Upcoming Exhibitions

Cladogram: 2ND KMA International Juried Biennial

July 11 – September 19, 2021

Cladogram: 2ND KMA International Juried Biennial, juried by Yasmeen Siddiqui, will bring together artists working in visual media, sound, books, poetry and other artforms. A Cladogram is a branching diagram that shows relationships among different species and their history of evolution. Similarly, this exhibition will include work that engages with personal or family history, explores the ways in which historical objects and ideas are organized, categorized, and displayed, and challenges the dominant narrative of history and art history. With Cladogram, the KMA presents a broad range of contemporary work created by artists based locally, regionally, and from 21 countries around the world, in an effort to build networks of artists internationally. Yasmeen Siddiqui is a curator, essayist, lecturer and founding director of Minerva Projects, which supports interdisciplinary artists. Awards will be granted to the top three submissions. Advance timed tickets required.

AWARDS

  • $2,000 Michaela and Skip Beitzel 1st Place Award
  • $1,500 Lisbeth and Frank Stern 2nd Place Award
  • $1,000 Lisbeth and Frank Stern and Diana and Loring Knoblauch 3rd Place Award
  • $700 LaRuth Gray, Vanessa Smith and Anonymous KMAA Award


About Yasmeen Siddiqui

Yasmeen Siddiqui is the founding director of Minerva Projects, an independent art press whose objective is to cultivate writing about the visual arts through an interdisciplinary and literary lens. In tandem with this work, Siddiqui lectures, writes, and edits; having her work published in artist and exhibition catalogues, as well as on Hyperallergic, and in ART PAPERS, Cairo Times, Medina Magazine, Flash Art, Modern Painters, NKA, and The Brooklyn Rail. Current projects include a book length manuscript on the subject of home and a series of essays considering authoritarianism through the works of artists and authors. She is co-editing the anthology Living and Sustaining a Creative Life: The Storytellers of Art Histories (Intellect Books, 2021). She has been the recipient of 2018 Ucross Foundation Residency Fellow; 2018 ICI Independent Vision Curatorial Award Nominee; 2008 The Andy Warhol Foundation for the Visual Arts Curatorial Research Fellowship and is a Visiting Assistant Professor at Pratt Institute. Siddiqui is a core faculty member at the School of Visual Art at Chautauqua Institution in Chautauqua, New York and the Master of Arts in Critical Craft Studies at Warren Wilson College in Asheville, North Carolina.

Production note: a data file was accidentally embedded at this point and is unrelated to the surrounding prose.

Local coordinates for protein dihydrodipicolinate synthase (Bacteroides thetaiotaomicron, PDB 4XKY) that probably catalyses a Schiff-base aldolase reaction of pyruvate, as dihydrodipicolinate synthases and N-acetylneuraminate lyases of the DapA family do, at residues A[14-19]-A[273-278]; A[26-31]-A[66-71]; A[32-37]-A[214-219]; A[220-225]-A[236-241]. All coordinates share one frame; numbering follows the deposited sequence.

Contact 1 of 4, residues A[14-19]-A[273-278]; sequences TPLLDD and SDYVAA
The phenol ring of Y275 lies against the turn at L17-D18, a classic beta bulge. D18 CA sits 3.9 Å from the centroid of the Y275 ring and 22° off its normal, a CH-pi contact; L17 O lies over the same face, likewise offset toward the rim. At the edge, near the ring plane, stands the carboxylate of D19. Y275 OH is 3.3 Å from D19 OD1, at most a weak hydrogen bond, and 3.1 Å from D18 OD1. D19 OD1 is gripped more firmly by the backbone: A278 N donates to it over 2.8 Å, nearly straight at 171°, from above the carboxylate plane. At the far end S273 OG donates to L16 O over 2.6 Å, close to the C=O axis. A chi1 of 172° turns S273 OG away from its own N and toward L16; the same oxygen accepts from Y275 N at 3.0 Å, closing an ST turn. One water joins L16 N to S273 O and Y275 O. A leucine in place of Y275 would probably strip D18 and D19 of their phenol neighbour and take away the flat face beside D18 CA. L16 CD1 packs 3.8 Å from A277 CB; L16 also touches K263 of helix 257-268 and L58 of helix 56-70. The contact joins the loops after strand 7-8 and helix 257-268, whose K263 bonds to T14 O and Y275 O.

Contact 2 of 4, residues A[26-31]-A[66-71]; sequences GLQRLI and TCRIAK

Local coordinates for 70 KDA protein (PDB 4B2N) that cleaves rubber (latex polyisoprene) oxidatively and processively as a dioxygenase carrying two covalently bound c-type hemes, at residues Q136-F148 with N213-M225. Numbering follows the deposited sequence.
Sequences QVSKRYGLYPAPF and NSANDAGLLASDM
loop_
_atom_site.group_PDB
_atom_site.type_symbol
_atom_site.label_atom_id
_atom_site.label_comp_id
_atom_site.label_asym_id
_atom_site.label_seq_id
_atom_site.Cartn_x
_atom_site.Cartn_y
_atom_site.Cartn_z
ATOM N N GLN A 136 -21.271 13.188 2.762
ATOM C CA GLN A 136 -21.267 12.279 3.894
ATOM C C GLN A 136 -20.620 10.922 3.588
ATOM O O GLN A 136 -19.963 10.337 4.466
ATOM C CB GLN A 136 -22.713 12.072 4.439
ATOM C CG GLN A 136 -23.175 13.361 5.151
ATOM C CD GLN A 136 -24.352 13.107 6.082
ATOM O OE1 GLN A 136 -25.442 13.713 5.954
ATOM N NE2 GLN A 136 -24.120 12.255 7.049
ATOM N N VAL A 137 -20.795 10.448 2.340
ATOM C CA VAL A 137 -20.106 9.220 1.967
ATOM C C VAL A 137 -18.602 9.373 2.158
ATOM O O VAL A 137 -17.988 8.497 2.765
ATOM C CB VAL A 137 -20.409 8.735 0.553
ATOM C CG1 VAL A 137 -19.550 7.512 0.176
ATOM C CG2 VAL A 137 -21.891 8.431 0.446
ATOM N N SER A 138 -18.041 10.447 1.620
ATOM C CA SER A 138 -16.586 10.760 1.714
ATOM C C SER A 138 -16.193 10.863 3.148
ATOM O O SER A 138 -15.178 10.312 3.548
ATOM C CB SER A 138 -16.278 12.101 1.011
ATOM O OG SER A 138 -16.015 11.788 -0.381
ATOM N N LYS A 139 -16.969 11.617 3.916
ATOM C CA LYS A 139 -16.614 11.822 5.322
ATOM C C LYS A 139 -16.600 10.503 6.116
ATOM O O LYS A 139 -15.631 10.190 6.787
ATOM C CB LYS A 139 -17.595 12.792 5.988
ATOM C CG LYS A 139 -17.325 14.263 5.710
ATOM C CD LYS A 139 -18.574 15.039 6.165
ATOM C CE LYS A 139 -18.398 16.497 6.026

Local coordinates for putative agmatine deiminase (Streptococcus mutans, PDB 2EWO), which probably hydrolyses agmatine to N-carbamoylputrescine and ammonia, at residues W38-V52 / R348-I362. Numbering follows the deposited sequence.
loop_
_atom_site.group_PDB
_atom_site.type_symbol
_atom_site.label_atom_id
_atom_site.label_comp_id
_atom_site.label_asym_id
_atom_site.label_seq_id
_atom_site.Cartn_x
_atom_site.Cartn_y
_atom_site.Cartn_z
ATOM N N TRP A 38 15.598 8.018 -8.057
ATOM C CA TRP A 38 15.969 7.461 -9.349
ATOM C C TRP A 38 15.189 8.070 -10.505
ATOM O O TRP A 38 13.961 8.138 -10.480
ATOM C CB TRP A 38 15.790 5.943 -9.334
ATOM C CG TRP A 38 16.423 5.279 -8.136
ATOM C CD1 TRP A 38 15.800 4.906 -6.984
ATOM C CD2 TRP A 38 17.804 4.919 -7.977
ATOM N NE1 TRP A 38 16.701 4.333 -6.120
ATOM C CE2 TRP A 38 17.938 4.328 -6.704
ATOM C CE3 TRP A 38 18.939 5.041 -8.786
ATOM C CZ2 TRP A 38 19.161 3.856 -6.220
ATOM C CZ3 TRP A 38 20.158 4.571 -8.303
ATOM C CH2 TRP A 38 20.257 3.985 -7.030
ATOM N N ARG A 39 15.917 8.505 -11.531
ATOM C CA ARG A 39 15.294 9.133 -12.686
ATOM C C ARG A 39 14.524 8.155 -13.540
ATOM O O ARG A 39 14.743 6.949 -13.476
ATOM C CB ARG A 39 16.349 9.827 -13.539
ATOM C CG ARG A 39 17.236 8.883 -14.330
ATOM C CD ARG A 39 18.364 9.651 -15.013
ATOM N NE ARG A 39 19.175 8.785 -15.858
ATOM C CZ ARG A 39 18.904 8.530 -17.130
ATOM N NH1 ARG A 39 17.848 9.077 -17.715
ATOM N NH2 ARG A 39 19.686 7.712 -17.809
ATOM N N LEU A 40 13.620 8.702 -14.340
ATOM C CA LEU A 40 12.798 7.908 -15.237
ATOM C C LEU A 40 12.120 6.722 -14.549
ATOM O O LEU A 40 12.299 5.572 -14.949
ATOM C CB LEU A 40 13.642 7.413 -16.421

Minerva Projects, Founding Director, minervaprojects.org, director@minervaprojects.org
2018 Ucross Foundation Residency Fellow
2018 ICI Independent Vision Curatorial Award Nominee
2008 The Andy Warhol Foundation for the Visual Arts Curatorial Research Fellowship
 

 

ARRIVALSOctober 3, 2021 – January 23, 2022


Arrivals call forth origin stories. How did we get here? Where did we come from? Americans have remarkably varied stories to share, having come to call this country home in so many different ways: by conquest, displacement, colonialism, the slave trade, voluntary migration, and more. This exhibition focuses on a select series of arrival moments—Columbus, the Middle Passage, the Pilgrims, Ellis Island, the southern border today, among others—in order to look at how artists over time have explored some of the myths and narratives around what it means to be American.

ARRIVALS, guest curated by Heather Ewing, will feature some 50 works spanning the 16th century to the present. Artists represented in the exhibition include Norman Akers, Katrina Andry, Enrique Chagoya, Maria Magdalena Campos-Pons, Willie Cole, Vanessa German, Cannupa Hanska Luger, Titus Kaphar, Dorothea Lange, Annie Lopez, Annu Palakunnathu Matthew, Keith Anthony Morrison, Dulce Pinzón, Sara Rahbar, Faith Ringgold, Ben Shahn, Roger Shimomura, Jaune Quick-to-See Smith, Saul Steinberg, Stephanie Syjuco, Thuan Vu, Kara Walker, Flo Oy Wong and N.C. Wyeth. Their works offer a multiplicity of perspectives on signal moments of arrival, confronting ideas of belonging, othering, storytelling, the memory of ancestors, displacement, race, resilience and perseverance. They shed light on the different ways that the country has responded to societal change and changing demographics, and on the variety of strategies that artists have employed as they grapple with the myths and complexities of America’s most cherished ideals.

Titus Kaphar (b. 1976), Columbus Day Painting, 2014, Oil and mixed media on canvas, 67 ¾ x 90 ¾ x 4 in,
Collection of Dr. Robert B. Feldman on long term loan to Orlando Museum of Art